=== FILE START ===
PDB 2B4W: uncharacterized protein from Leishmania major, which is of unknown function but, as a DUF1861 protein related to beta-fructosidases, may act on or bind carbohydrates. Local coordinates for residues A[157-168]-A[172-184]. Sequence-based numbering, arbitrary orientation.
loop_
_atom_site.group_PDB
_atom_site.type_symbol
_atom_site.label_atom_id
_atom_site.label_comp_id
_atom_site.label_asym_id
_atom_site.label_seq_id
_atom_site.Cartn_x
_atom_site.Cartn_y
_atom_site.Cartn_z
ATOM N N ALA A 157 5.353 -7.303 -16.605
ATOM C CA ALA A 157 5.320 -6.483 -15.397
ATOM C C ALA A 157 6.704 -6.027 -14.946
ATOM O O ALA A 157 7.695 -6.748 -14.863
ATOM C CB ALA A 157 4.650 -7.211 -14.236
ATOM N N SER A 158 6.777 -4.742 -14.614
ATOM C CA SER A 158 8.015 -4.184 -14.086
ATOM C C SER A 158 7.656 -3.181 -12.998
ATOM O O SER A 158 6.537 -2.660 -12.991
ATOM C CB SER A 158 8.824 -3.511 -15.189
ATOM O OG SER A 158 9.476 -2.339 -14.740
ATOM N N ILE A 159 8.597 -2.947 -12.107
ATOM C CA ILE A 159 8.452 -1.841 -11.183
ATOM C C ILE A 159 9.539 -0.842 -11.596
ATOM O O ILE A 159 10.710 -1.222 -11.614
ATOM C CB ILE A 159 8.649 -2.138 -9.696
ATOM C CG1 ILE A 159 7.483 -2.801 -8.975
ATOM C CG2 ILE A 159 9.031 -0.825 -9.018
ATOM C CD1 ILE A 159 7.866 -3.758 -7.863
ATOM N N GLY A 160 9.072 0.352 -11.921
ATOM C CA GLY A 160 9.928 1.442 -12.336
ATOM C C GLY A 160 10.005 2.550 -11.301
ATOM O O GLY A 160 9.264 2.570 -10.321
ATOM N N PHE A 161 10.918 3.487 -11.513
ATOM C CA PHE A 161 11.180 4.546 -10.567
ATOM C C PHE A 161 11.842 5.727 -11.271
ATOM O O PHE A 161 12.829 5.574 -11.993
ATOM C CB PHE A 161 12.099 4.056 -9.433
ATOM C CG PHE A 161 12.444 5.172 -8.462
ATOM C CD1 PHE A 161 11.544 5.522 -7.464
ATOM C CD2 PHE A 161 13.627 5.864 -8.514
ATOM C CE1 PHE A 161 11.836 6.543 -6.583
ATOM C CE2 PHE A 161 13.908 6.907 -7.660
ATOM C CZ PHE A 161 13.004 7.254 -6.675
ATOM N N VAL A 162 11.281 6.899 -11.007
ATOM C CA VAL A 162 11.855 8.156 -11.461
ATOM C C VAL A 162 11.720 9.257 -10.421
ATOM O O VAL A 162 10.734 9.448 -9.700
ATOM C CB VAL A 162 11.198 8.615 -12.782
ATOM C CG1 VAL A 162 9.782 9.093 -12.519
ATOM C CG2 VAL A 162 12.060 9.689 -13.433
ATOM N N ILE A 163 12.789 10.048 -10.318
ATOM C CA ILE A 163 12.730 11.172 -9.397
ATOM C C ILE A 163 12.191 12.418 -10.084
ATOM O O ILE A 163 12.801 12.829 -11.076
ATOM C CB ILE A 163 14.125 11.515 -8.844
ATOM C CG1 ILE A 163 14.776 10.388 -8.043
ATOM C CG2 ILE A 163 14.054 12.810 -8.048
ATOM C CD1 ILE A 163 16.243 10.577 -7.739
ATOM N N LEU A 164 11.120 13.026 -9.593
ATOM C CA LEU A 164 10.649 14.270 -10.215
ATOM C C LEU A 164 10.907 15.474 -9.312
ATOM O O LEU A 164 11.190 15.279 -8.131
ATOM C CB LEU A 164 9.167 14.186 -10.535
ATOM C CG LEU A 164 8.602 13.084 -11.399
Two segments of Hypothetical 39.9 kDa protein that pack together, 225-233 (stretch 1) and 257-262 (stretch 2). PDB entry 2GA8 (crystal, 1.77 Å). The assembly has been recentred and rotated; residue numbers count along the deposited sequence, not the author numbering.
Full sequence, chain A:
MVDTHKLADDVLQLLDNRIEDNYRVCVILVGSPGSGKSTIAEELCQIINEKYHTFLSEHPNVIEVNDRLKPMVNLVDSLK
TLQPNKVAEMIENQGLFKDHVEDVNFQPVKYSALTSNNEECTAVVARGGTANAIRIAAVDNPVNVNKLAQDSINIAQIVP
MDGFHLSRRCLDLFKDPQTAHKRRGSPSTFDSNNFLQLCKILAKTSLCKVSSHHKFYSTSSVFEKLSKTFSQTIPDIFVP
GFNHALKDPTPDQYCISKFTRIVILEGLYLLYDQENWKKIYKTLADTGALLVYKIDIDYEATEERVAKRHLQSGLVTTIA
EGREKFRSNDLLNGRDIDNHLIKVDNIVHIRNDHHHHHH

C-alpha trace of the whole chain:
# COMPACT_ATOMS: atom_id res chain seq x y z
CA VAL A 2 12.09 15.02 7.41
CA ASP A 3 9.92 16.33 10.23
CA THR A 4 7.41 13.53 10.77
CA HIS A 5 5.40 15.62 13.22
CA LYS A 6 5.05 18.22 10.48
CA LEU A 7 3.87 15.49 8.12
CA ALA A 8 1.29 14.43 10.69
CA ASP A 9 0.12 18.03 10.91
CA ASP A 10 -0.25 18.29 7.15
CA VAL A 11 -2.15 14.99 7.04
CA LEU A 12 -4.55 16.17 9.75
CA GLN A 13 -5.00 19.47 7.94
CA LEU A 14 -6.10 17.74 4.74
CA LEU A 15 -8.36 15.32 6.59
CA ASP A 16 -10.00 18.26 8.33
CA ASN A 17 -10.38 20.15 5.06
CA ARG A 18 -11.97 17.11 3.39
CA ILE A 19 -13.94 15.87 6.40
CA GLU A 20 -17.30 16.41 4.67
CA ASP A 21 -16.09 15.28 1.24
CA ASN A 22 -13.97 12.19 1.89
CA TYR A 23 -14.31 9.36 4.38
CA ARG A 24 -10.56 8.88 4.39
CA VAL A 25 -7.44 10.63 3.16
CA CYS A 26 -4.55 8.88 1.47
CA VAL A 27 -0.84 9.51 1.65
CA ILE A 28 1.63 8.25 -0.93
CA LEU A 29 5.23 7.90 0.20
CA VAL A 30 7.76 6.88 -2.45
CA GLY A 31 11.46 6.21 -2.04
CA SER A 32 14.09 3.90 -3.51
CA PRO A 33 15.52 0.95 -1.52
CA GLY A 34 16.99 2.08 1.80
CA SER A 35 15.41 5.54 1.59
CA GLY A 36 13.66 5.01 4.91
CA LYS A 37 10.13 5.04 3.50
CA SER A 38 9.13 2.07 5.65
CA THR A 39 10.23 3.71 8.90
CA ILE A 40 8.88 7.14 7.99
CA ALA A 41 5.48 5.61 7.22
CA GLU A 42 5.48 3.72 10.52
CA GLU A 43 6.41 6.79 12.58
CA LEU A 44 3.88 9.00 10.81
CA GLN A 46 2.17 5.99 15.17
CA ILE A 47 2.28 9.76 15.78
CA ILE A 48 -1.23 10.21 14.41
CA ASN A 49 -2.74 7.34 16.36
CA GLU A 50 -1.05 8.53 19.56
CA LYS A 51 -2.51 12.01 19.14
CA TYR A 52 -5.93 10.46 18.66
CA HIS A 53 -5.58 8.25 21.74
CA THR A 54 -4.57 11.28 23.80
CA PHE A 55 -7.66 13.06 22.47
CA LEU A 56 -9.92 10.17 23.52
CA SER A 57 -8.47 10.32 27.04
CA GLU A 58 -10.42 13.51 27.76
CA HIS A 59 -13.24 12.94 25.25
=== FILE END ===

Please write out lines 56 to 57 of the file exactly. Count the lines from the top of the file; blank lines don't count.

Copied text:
ATOM O O ILE A 163 12.801 12.829 -11.076
ATOM C CB ILE A 163 14.125 11.515 -8.844